The Zebra Shirt of Lonely Children
New York International Fringe Festival, New Solo Show
Runs through 8.24.12
The Steve & Marie Sgouros Theatre, 115 MacDougal Street, 3rd floor
Matthew Trumbull in THE ZEBRA SHIRT OF LONELY CHILDREN.
BOTTOM LINE: A devastating and funny personal monologue about losing a parent performed by a master storyteller -- a true gift from Matthew Trumbull to his audiences.
Does anyone going through the death of a loved one execute all of the steps perfectly? Do we cry at the exact appropriate times or prepare ourselves appropriately for all of the necessary tasks that will be asked of us? Matthew Trumbull, in his remarkably comic and touching monologue play The Zebra Shirt of Lonely Children suggests probably not.
However, what Trumbull does get perfectly is the telling of his own experience going through the death of his structural engineer (not to be confused with those flashy architects) father who he lost to lung cancer. Trumbull, now in his mid-30s, was only 26 at the time he was asked to write and delivery a eulogy for his father -- he ended up with only a paragraph after hours of contemplation and a late night Applebee’s meeting with his best friend. Zebra Shirt may very well be the most perfect eulogy he could have ever written for his father though and it is truly a gift to give this story to his audiences eliciting tears and laughs as he shares his father’s life story to the end and how he, feeling often an inadequate son pursuing an acting career rather than a steady position at an architectural firm like his father, has come to a deeper understanding of his loss. It is one of those few theatrical experiences where a “review” seems truly inadequate and a humble “thank you” to Mr. Trumbull is more appropriate.
Trumbull is aided by the graceful direction of Matthew Freeman; the pair weave this 60-minute journey, always remaining mindful of when to slow down and go into deep detail of a moment, and when to go for a punch-line. The set is a perfect little arm chair, rug and sidetable. It’s just enough to allow us to escape the confines of a downtown blackbox theatre and imagine we’re in and out of Minnesota houses and funeral homes. Trumbull clearly takes a note out of his fellow native Minnesotan storyteller Garrison Keillor describing the smallest of moments with a gentle voice. Like Keillor, he goes into character voices complete with a Minnesotan accent but never truly abandons himself onstage with his dry, sensitive and often awkward temperament.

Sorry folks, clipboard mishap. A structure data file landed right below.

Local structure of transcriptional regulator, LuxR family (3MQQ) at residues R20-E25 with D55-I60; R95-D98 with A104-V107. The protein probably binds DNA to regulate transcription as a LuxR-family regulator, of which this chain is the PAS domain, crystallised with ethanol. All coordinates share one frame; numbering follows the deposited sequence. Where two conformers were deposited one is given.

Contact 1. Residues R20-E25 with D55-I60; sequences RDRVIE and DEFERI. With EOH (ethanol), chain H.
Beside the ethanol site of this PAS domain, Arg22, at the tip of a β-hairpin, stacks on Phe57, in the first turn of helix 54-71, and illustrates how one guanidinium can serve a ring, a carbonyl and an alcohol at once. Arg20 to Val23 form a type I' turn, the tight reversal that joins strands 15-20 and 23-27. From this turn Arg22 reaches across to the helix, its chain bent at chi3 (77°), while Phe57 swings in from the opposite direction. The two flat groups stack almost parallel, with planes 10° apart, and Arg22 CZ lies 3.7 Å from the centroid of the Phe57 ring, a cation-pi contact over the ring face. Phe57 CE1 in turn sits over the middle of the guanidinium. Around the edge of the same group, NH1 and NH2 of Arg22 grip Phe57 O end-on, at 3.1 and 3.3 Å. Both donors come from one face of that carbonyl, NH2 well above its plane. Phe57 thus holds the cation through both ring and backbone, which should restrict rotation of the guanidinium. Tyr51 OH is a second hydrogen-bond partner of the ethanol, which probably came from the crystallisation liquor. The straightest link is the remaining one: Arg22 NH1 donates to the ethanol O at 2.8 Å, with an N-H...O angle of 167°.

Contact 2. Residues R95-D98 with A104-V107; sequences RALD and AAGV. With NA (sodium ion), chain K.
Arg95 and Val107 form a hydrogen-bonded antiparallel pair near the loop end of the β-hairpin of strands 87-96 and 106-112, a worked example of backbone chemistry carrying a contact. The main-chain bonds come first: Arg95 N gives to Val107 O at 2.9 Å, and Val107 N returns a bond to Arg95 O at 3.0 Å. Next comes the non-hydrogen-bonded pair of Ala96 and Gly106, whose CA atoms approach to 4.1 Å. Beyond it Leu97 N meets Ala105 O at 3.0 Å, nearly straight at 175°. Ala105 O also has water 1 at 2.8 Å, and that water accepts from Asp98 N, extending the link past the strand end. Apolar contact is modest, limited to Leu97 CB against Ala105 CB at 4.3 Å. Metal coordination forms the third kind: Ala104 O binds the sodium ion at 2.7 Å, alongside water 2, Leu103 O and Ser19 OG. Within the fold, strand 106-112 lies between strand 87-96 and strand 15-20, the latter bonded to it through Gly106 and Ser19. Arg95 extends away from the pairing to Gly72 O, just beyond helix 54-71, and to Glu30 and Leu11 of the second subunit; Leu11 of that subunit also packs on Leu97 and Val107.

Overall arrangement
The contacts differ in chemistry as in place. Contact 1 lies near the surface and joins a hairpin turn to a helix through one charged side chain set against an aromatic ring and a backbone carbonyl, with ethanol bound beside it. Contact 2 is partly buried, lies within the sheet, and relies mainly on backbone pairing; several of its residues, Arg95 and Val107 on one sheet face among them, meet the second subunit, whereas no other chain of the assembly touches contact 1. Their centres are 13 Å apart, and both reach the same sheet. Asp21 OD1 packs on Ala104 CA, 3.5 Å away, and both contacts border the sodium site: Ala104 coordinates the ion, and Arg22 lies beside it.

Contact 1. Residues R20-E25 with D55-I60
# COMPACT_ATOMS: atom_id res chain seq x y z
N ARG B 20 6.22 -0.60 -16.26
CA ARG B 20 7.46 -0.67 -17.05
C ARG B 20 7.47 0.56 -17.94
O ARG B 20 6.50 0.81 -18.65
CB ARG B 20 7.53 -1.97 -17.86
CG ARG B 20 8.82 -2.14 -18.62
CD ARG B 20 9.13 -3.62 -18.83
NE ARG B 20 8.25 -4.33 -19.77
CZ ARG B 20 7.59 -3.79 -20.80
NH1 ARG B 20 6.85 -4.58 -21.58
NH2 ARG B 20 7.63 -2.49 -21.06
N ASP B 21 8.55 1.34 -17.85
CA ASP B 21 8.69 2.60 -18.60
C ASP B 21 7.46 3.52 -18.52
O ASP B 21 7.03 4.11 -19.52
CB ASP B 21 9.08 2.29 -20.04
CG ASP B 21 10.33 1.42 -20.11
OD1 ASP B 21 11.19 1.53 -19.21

A key component to the story and Trumbull’s experience of losing his father was the decision his father made to donate his body to be used for medical studies at universities. This is a perfect example of how Trumbull traverses the spectrum of humor and grief. He reenacts the meeting with the representative of the Anatomy Bequest Program who explains the options of how and where his father’s body can be used. One option keeps the body at one university for the short-term, the other has his body going to different universities around the state for a longer time. Both circumstances end with his remains being cremated and returned to the family. Trumbull, as the representative, explains this in a thick accent speaking about it as though he were selling a timeshare up on Lake Minnetonka. Later however, we see the reality of this moment hit as his mother needs to decide what clothing her just deceased husband should wear minutes before he’s taken away in a hearse to begin his tour of Minnesota as a donated body.
Zebra Shirt is just as much about life as it is death. Trumbull says that every morning cup of coffee should be enjoyed while hot and never taken for granted, nor should your relationship with the people you love while they’re still with you.
I hope that Trumbull’s story does not see its end at this Fringe Festival, but rather that it can benefit from the festival by seeing continued life elsewhere. The construction and performance of this monologue play can help countless people dealing with the loss of a parent or loved one in any stage of grief. I could easily see this writing fitting perfectly in the pages of The New Yorker or on NPR's This American Life. Hopefully Trumbull will continue telling it himself live on many more stages. Just in case however, I’d highly recommend seeing it now, as it is a highlight of this year’s New York Fringe Festival.
(The Zebra Shirt of Lonely Children plays at The Steve & Marie Sgouros Theatre, 115 MacDougal Street, 3rd floor, through August 24, 2012. Remaining performances are August 22nd at 5PM, and August 24th at 4:15PM. Tickets are $15 in advance or $18 at the door and are available at www.fringenyc.org. More information is available at http://zebrashirt.tumblr.com/)